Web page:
In your interest.
Online Personal Finance Magazine
No beating about the bush.
High interest costs will feature as a permanent expenditure on these companies’ books, leaving almost nothing for shareholders of these cash-guzzling businesses
The December quarter results have thrown up a new reality show for two top television channels: large interest costs that are leading to relentless net losses.
Here is the grim financial picture. IBN18 has reported a small operating profit of Rs4.98 crore for the three months ended December 2009. But net loss was Rs10.96 crore. The reason: IBN18’s consolidated interest costs and other financial charges are up by a whopping 82%, an increase of Rs6.51crore to Rs14.5crore, from Rs7.98crore for the corresponding year-ago period. On a nine-month basis, interest costs and other financial charges are up by a massive 123% in December 2009, an increase of Rs18.08 crore to Rs32.77crore, from Rs14.69crore last year.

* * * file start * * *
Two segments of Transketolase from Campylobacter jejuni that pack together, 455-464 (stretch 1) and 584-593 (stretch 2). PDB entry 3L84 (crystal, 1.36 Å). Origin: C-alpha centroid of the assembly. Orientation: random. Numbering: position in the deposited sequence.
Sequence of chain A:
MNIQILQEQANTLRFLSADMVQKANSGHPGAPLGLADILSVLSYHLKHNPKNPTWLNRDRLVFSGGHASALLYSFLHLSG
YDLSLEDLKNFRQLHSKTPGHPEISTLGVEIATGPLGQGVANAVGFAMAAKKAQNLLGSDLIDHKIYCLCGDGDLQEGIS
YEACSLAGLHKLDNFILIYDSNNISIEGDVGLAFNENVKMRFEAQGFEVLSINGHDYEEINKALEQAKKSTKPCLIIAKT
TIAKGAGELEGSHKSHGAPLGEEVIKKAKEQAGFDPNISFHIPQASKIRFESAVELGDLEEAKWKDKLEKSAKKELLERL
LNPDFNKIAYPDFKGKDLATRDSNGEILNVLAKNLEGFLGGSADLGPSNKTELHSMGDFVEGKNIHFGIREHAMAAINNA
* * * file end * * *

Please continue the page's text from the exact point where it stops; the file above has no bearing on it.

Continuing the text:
TV18 too has registered a huge net loss of Rs41.52 crore for the same quarter. For TV18, although December quarter interest costs have come down by 14%, the nine-monthly interest costs have registered a rise of 25% to Rs85.01 crore, from Rs67.94 crore for the same period last year. Clearly, unless the business turns cash-flow positive, continuous borrowing would lead these companies into a deadly spiral of more and more debt just to keep the operations going.
For over six quarters now, these companies are making losses, requiring them to borrow money to fund their operations. TV18 made a rights issue last year—but at the rate money is flowing out, it will again need additional capital. Will this mean further borrowings? If so, how will the increased debt be serviced with cash flows continuing to be negative? Analysts and experts have all along assumed that all this borrowing was temporary. But it now appears that TV18 has been forced to pile up debt in large quantities just to ensure business survival. With losses continuing even after a full year of economic revival, these interest costs—and net losses—will not disappear easily. High interest costs will feature as a permanent expenditure on their books, leaving almost nothing for shareholders of these cash-guzzling businesses.